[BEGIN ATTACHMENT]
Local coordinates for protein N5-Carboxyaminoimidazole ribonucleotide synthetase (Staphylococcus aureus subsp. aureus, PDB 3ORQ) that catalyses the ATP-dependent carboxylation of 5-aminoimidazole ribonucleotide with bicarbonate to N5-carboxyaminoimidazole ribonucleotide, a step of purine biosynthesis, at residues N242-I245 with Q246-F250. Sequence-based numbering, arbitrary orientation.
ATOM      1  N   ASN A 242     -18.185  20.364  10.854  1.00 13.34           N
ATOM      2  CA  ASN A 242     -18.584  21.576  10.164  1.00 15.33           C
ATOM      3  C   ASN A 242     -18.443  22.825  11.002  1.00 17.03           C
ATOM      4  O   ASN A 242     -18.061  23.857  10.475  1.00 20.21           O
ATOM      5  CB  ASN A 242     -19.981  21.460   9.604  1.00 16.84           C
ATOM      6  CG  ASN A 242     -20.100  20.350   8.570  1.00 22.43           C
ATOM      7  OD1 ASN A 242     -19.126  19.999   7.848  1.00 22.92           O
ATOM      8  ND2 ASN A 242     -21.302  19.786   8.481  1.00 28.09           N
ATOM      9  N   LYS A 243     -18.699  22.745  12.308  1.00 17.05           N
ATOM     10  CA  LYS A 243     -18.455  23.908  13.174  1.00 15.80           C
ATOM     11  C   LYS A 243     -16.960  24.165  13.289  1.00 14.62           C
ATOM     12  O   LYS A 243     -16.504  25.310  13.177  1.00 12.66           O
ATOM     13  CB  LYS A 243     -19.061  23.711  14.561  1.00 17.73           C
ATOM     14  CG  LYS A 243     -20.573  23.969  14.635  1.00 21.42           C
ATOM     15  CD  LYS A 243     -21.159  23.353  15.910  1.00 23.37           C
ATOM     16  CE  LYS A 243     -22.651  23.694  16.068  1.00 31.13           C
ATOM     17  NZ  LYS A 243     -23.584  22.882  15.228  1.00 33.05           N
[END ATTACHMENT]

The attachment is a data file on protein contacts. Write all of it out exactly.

Local coordinates for protein N5-Carboxyaminoimidazole ribonucleotide synthetase (Staphylococcus aureus subsp. aureus, PDB 3ORQ) that catalyses the ATP-dependent carboxylation of 5-aminoimidazole ribonucleotide with bicarbonate to N5-carboxyaminoimidazole ribonucleotide, a step of purine biosynthesis, at residues N242-I245 with Q246-F250. Sequence-based numbering, arbitrary orientation.
ATOM      1  N   ASN A 242     -18.185  20.364  10.854  1.00 13.34           N
ATOM      2  CA  ASN A 242     -18.584  21.576  10.164  1.00 15.33           C
ATOM      3  C   ASN A 242     -18.443  22.825  11.002  1.00 17.03           C
ATOM      4  O   ASN A 242     -18.061  23.857  10.475  1.00 20.21           O
ATOM      5  CB  ASN A 242     -19.981  21.460   9.604  1.00 16.84           C
ATOM      6  CG  ASN A 242     -20.100  20.350   8.570  1.00 22.43           C
ATOM      7  OD1 ASN A 242     -19.126  19.999   7.848  1.00 22.92           O
ATOM      8  ND2 ASN A 242     -21.302  19.786   8.481  1.00 28.09           N
ATOM      9  N   LYS A 243     -18.699  22.745  12.308  1.00 17.05           N
ATOM     10  CA  LYS A 243     -18.455  23.908  13.174  1.00 15.80           C
ATOM     11  C   LYS A 243     -16.960  24.165  13.289  1.00 14.62           C
ATOM     12  O   LYS A 243     -16.504  25.310  13.177  1.00 12.66           O
ATOM     13  CB  LYS A 243     -19.061  23.711  14.561  1.00 17.73           C
ATOM     14  CG  LYS A 243     -20.573  23.969  14.635  1.00 21.42           C
ATOM     15  CD  LYS A 243     -21.159  23.353  15.910  1.00 23.37           C
ATOM     16  CE  LYS A 243     -22.651  23.694  16.068  1.00 31.13           C
ATOM     17  NZ  LYS A 243     -23.584  22.882  15.228  1.00 33.05           N